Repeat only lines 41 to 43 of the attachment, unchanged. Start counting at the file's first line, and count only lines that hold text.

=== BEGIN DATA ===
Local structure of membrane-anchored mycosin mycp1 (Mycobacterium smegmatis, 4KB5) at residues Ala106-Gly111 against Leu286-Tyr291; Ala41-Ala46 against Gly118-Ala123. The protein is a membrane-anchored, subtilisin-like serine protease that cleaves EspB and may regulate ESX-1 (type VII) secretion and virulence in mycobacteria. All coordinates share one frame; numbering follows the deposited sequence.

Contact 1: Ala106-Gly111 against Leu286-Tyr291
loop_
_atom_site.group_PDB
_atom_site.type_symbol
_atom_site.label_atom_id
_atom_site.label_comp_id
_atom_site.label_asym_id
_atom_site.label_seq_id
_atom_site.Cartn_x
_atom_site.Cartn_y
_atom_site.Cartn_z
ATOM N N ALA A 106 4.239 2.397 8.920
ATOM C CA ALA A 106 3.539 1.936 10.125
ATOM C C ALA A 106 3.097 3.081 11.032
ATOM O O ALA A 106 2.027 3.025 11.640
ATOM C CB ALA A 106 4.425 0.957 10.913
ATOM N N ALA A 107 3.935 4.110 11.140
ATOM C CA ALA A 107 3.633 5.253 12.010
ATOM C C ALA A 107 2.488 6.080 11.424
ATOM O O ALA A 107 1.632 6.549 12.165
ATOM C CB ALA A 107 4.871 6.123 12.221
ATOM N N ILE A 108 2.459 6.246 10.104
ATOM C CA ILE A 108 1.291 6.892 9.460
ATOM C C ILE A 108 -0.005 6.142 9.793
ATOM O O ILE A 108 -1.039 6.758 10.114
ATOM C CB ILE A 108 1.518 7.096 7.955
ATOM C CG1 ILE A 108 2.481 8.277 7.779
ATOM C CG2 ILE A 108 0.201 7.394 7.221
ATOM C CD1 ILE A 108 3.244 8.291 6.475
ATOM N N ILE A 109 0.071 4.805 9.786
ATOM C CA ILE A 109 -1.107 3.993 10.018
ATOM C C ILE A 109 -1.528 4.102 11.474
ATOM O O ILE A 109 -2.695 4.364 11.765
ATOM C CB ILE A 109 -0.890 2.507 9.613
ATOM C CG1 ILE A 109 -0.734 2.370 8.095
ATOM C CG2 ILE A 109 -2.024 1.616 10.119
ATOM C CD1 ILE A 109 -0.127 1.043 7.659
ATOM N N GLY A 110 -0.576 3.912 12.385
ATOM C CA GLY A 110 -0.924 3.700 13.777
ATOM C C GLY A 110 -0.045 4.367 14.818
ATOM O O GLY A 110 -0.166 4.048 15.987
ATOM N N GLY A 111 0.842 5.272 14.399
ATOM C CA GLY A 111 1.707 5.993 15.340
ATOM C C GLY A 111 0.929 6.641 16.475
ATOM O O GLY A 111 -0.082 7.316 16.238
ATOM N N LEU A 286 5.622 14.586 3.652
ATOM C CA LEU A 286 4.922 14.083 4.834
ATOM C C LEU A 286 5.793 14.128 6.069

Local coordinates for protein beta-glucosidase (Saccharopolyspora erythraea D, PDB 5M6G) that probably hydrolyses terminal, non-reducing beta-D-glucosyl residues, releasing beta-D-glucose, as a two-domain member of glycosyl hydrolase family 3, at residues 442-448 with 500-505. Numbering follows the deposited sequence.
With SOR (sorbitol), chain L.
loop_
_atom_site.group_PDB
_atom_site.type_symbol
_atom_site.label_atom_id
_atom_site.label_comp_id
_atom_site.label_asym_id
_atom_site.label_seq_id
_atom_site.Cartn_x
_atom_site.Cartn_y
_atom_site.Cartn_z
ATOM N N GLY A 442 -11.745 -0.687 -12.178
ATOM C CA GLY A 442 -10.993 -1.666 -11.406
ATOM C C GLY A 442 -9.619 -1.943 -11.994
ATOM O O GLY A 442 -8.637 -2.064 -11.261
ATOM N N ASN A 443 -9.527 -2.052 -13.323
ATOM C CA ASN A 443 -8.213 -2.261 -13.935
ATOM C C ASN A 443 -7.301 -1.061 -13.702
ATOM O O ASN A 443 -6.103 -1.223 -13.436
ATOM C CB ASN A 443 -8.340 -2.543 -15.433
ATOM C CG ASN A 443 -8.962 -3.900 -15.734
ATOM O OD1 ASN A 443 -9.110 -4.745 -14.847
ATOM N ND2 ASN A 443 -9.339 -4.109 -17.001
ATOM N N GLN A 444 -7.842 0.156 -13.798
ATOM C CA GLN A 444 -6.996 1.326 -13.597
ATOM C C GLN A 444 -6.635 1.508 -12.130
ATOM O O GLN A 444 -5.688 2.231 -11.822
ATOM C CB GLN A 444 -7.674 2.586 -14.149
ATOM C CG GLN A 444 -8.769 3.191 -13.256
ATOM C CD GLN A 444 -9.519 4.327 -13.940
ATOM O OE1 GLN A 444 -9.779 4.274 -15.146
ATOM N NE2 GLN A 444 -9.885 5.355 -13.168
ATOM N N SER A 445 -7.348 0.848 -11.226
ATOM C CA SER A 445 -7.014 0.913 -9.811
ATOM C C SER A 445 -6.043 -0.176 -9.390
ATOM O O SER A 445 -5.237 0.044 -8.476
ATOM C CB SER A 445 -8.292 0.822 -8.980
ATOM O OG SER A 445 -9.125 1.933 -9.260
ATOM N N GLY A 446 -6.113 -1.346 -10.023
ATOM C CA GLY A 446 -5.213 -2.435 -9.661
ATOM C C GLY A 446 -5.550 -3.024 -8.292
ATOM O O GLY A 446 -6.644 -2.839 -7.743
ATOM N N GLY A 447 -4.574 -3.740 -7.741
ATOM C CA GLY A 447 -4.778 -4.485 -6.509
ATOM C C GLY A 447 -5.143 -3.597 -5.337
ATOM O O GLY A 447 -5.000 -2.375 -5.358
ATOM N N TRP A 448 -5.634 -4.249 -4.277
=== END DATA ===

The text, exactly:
ATOM C C GLY A 110 -0.045 4.367 14.818
ATOM O O GLY A 110 -0.166 4.048 15.987
ATOM N N GLY A 111 0.842 5.272 14.399